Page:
September 29 - November 11, 2012
Curated by Piro Patton
In 2005, I made the first of a series of trips to Afghanistan, where I began photographing refugees in makeshift living quarters in the war-ravaged remains of the former Russian government buildings of Kabul. Many families had been in exile for years, having fled the Soviet occupation of the 1980s, the internecine Mujahideen wars of the 1990s when Kabul was under siege, or the Taliban. In 2002, Afghans began returning to their homeland from Pakistan and Iran after the fall of the Taliban. Nearly everyone I met expressed great relief and looked forward to peace and a new start.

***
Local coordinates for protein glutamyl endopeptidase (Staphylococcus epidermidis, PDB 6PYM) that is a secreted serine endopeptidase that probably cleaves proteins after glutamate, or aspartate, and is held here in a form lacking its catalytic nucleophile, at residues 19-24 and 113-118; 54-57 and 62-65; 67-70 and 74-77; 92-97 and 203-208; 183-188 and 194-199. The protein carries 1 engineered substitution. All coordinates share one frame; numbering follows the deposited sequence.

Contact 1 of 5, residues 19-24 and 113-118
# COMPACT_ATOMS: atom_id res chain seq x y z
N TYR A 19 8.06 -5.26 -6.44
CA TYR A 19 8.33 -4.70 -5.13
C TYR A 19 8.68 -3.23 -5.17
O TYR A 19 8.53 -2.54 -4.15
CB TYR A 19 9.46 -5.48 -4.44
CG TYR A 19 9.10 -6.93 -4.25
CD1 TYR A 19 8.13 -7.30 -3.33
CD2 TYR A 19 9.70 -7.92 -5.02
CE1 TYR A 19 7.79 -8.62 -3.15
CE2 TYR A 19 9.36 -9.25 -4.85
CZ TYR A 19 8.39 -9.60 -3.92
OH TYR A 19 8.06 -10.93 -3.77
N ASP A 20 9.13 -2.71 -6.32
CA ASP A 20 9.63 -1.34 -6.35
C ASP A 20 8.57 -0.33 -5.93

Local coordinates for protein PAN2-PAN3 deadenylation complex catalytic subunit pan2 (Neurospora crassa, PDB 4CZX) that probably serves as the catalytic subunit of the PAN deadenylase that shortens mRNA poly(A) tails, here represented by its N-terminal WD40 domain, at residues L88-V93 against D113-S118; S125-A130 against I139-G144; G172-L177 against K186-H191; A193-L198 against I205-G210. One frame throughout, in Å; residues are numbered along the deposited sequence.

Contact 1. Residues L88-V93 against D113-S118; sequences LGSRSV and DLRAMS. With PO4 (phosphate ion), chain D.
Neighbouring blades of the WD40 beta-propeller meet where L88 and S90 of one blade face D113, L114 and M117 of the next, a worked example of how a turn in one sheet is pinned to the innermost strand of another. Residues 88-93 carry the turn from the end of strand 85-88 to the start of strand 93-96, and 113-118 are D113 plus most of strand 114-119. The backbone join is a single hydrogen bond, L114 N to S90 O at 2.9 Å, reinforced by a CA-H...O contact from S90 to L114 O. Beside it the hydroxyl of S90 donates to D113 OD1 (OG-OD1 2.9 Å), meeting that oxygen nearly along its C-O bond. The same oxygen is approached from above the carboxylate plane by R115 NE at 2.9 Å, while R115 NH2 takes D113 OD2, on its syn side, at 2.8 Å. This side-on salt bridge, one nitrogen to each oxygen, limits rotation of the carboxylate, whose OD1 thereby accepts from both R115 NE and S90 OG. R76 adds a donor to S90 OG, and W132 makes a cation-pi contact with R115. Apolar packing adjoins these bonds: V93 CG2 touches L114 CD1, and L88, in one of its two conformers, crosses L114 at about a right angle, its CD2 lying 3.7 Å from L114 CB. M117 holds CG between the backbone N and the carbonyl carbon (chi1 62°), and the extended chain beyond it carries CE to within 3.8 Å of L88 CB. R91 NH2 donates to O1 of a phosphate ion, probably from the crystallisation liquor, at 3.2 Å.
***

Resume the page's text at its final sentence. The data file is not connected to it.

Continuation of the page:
By 2007, an estimated 4.8 million refugees had come back to Afghanistan. Most could not afford the high rents of Kabul, so they settled where they could, hoping to find work that often never materialized. Feeling great compassion for their struggles, I was compelled to return several times, most recently in 2009. As my ties with these families deepened, I followed them into such places as the women’s hospital and the women’s prison. Each trip furthered my understanding of the political and social complexities of Afghan culture. Entrenched attitudes, coupled with rampant illiteracy, create the oppressive conditions under which Afghan women are forced to live.
In these photographs I call attention to these ordinary Afghans, who go unnoticed and unrecorded in the larger narrative of the conflict in Afghanistan today.
– Andrea Camuto